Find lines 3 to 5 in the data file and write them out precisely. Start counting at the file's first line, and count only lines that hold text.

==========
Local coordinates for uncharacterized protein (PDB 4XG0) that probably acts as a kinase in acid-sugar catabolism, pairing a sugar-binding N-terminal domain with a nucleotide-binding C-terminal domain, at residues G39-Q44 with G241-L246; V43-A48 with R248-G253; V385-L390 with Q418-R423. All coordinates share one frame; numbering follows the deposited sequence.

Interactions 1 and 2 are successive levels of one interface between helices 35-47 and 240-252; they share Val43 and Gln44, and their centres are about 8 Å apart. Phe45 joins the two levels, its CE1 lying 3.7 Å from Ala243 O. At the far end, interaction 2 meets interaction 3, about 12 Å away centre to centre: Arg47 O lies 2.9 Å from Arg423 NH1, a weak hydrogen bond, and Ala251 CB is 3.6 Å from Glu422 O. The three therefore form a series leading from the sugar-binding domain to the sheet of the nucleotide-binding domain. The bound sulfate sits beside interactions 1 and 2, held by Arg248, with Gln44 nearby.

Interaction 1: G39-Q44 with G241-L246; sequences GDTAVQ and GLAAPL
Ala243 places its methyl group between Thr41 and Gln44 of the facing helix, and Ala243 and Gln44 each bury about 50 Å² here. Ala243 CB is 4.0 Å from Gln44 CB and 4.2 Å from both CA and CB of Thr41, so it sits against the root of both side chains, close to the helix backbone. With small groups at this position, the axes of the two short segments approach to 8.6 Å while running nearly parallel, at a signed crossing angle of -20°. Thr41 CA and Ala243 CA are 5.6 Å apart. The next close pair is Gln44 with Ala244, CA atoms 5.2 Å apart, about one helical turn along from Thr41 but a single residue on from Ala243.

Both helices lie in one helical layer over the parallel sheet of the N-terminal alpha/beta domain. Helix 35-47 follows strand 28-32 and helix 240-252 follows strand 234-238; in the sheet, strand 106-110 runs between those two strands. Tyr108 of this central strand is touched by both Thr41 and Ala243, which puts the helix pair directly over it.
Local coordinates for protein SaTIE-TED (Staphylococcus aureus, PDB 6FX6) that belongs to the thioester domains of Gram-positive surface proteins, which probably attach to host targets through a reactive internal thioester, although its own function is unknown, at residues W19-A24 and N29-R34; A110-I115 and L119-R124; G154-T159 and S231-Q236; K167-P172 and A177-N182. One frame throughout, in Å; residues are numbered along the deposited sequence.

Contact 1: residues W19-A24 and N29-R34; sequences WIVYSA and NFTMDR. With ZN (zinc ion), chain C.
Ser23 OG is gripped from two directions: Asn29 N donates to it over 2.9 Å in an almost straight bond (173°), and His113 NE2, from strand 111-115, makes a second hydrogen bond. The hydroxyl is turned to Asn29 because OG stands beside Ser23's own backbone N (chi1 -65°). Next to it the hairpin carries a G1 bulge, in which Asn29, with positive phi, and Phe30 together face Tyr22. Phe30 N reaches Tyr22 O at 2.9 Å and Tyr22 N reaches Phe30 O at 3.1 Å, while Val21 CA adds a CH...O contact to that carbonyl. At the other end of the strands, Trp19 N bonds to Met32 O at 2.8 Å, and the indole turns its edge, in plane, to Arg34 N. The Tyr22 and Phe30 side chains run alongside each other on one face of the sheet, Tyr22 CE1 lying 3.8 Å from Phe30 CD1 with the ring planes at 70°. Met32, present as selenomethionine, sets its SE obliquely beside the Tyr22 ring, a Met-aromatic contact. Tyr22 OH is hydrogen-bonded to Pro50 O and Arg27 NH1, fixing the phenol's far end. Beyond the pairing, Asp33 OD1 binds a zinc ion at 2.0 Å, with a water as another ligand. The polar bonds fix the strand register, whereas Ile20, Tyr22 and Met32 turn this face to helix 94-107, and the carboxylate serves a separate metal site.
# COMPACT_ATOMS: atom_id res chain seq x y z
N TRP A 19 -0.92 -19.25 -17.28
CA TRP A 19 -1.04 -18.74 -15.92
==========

Interaction 1: G39-Q44 with G241-L246; sequences GDTAVQ and GLAAPL
Ala243 places its methyl group between Thr41 and Gln44 of the facing helix, and Ala243 and Gln44 each bury about 50 Å² here. Ala243 CB is 4.0 Å from Gln44 CB and 4.2 Å from both CA and CB of Thr41, so it sits against the root of both side chains, close to the helix backbone. With small groups at this position, the axes of the two short segments approach to 8.6 Å while running nearly parallel, at a signed crossing angle of -20°. Thr41 CA and Ala243 CA are 5.6 Å apart. The next close pair is Gln44 with Ala244, CA atoms 5.2 Å apart, about one helical turn along from Thr41 but a single residue on from Ala243.

Both helices lie in one helical layer over the parallel sheet of the N-terminal alpha/beta domain. Helix 35-47 follows strand 28-32 and helix 240-252 follows strand 234-238; in the sheet, strand 106-110 runs between those two strands. Tyr108 of this central strand is touched by both Thr41 and Ala243, which puts the helix pair directly over it.